I am free-basing on some high quality confirmation bias with the Dunkirk movie reviews I’ve read so far. One of my favorite writers John Podhoretz, cited Walter Lord’s book, in a criticism of the approach Christopher Nolan choose for the film. An excerpt below, the complete review is copied at end of post:

….You would know none of this from Christopher Nolan’s Dunkirk, which is both an astonishing filmmaking achievement and an epic narrative failure. Nolan, who wrote and directed Dunkirk, made a deliberate choice to tell the story almost exclusively from the close-up perspective of individual sailors, soldiers, and pilots. This relatively short, blindingly sharp, and painfully vivid feat of impressionistic moviemaking gives one a rare sense of the horrors of war as experienced by those whose country is losing the fight. Nolan is a great director. What he is not, in this picture, is a great storyteller. His view of the events at Dunkirk is nearsighted. He misses the forest for the trees….

By making his dramatis personae so generic, Nolan’s Dunkirk becomes the story of any battle and every battle—or rather, of any and every retreat from battle with the enemy in pursuit. But the real Dunkirk was anything but generic. Walter Lord’s 1982 account, The Miracle of Dunkirk, is loaded from first page to last with colorful anecdotes of ordinary seamen and soldiers improvising to keep themselves alive, often in the most comically British of ways. Every bit of human eccentricity in the face of unimaginable peril Lord recounts in his wonderful book actually occurred. Nolan would have you believe the hundreds of thousands of men on that beach were as silent and well behaved as, well, extras in a war movie.

Recap of our Road to Dunkirk:

  • 1940.05.29 – Glimmer of hope, Operation Dynamo succeeding beyond expectations.
  • 1940.05.28 – Under Churchill’s leadership, UK commits to fight, unlike the French and Belgium governments.
  • 1940.05.27 – Evacuation from Dunkirk begins with only 7,669 rescues, one-third of the total hoped for.
  • 1940.05.26 – Operation Dynamo ordered to commence.
  • 1940.05.25 – Port of Boulogne falls to the Germans.
  • 1940.05.24 – 400,000 Allied forces increasingly trapped towards the coast.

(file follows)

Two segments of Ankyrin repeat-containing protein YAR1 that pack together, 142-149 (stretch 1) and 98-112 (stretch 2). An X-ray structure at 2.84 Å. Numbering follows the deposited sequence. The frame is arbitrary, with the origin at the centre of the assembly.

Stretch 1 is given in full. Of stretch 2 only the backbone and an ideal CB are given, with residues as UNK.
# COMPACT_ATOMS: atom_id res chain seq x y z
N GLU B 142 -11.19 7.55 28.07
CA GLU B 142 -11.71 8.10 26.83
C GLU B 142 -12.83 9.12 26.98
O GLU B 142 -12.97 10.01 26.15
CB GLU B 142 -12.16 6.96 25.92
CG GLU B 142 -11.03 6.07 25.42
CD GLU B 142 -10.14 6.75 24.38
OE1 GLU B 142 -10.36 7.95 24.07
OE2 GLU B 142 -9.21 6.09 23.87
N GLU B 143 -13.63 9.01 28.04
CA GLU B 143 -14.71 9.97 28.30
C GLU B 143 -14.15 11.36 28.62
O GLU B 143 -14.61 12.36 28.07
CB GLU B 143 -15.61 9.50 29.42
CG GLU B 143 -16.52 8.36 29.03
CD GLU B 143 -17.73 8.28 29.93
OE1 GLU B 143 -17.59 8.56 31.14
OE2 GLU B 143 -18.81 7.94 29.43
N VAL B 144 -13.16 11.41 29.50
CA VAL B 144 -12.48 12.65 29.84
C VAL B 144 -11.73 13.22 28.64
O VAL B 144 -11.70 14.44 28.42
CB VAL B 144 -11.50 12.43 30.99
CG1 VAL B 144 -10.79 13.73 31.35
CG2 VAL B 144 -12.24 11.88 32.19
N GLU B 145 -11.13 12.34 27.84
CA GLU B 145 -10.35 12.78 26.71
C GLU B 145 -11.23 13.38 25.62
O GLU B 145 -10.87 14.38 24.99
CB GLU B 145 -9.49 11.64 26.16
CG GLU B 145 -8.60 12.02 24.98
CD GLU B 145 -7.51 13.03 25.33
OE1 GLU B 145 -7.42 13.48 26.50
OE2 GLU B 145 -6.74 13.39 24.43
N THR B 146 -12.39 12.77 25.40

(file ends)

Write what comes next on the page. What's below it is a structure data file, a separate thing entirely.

• 1940.05.23 – German Panzer Division drive towards the coast stops.
  • 1940.05.22 – The Battle of Boulogne and the Siege of Calais began.
  • 1940.05.21 – Planning for evacuation ramped up, but still no urgency.
  • 1940.05.20 – London-based General Ironside, with Churchill’s approval, pushes BEF to attack towards the south.
  • 1940.05.19 – London War Office fails to grasp degree to which British and French positions have deteriorated.
  • 1940.05.18 – Belgium falls. British and French troops retreat north towards coast.
  • 1940.05.17 – Churchill begins considering evacuating BEF troops from France.
  • 1940.05.16 – BEF Commander Gort begins pulling troops back towards coast.
  • 1940.05.15 – Churchill begins to realize that England might stand alone vs Nazi’s and continues his appeals to Roosevelt for US involvement.
  • 1940.05.14 – The Blitz of Rotterdam [Belgium].
  • 1940.05.10 – German Blitzkrieg begins into the *Low Countries and France. Cynics talk of Phoney War officially ends.
    • *Also known as the Benelux Countries, aka Belgium, Netherlands [aka Holland] and Luxembourg.
      • If it’s all Dutch [and/or Deutsch?] to you – here’s a great primer on how the varied country names came about.

Undone Dunkirk | The Weekly Standard

The Weekly Standard

There are few events in the history of war comparable to the evacuation of the British Expeditionary Force from the French beach at Dunkirk in the late spring of 1940. It is an episode that repays close attention to its every aspect—the terrifying Nazi triumphs in combat that led to it, the halting and contradictory behavior of both the Allies and the Nazis during the week when 400,000 British and French soldiers had retreated to the sands by the English Channel, and the awe-inspiring improvisatory response by the British both on the beach and on the home front that turned the tide.